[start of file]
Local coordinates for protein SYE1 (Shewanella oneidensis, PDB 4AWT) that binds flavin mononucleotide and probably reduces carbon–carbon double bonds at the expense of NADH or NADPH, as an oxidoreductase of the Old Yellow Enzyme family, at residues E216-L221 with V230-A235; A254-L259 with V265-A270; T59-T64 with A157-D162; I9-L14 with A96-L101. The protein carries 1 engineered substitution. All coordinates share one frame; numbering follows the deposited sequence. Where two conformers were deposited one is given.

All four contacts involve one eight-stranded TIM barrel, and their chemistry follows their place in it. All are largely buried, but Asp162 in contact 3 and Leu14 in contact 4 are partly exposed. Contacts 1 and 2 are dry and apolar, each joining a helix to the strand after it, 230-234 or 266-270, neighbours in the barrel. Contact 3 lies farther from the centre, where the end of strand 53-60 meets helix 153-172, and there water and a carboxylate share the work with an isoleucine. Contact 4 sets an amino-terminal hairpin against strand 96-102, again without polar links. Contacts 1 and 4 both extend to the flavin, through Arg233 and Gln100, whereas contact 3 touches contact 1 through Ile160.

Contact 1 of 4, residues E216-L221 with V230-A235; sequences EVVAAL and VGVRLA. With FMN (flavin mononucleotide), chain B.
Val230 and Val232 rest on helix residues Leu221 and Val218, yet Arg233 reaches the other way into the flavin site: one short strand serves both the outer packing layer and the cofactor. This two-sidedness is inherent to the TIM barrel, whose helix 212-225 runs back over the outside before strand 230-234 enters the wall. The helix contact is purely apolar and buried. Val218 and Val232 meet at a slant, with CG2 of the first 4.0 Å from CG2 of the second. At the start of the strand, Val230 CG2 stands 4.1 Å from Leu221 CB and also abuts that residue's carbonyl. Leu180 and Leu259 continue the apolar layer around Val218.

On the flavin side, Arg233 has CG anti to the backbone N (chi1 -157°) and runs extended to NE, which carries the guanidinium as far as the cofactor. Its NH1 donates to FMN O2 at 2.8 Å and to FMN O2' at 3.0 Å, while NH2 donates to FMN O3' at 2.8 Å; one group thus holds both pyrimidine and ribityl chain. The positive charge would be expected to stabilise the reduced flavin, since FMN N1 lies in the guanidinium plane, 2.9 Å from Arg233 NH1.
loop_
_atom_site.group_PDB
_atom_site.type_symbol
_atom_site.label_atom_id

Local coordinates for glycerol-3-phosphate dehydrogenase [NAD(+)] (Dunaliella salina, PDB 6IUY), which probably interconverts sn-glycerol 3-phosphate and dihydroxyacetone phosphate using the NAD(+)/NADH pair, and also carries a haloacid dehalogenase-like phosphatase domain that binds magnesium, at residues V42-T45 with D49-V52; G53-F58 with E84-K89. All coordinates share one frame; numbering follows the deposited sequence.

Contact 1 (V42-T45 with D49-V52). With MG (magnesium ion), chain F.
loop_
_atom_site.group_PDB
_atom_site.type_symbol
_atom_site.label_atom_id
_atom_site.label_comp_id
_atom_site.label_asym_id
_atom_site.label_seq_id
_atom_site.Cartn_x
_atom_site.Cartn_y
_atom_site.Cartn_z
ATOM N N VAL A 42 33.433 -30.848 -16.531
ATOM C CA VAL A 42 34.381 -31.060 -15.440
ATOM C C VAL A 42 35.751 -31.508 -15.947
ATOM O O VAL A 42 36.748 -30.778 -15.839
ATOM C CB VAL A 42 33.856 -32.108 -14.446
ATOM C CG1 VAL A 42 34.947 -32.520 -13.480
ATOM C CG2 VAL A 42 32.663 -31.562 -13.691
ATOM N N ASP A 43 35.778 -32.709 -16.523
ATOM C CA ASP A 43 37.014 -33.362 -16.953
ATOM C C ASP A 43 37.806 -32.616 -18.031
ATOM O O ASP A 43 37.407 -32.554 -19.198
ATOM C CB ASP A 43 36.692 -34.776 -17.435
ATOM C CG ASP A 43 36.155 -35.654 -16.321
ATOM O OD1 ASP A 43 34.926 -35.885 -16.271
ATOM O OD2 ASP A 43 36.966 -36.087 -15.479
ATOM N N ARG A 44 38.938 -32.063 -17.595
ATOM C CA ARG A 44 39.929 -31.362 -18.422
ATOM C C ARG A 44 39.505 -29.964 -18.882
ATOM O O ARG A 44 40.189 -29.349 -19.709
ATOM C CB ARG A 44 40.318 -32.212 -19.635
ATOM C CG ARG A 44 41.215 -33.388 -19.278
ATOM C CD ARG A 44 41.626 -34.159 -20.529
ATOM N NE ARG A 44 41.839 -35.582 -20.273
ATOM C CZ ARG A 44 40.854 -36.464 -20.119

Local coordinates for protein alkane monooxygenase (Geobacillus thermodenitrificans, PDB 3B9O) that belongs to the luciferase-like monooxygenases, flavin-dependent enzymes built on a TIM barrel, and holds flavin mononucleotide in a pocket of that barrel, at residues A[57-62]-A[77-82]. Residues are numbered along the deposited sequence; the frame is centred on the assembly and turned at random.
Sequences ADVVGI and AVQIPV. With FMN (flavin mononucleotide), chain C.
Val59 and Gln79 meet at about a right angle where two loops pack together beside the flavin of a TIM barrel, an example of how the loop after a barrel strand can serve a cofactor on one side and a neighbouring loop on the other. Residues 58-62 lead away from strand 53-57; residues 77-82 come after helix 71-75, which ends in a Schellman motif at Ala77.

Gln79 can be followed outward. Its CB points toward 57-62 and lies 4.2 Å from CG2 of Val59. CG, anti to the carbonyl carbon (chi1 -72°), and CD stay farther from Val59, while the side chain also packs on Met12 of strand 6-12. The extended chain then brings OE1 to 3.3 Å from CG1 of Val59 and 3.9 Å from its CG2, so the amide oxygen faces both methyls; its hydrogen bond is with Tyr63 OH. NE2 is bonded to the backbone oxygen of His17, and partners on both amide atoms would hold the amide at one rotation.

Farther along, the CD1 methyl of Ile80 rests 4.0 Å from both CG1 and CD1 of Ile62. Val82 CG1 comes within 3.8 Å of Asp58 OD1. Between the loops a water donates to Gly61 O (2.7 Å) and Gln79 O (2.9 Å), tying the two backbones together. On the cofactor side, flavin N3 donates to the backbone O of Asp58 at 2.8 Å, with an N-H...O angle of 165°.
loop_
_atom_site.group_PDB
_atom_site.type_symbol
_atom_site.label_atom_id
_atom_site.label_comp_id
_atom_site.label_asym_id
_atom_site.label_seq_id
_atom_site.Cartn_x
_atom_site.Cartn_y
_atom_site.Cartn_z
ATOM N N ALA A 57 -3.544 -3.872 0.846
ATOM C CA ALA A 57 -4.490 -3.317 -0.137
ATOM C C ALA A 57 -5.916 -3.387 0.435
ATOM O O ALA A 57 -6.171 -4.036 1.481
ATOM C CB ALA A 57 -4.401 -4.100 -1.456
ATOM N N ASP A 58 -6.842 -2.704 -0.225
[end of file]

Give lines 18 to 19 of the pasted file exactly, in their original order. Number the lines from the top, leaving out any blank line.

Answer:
_atom_site.label_seq_id
_atom_site.Cartn_x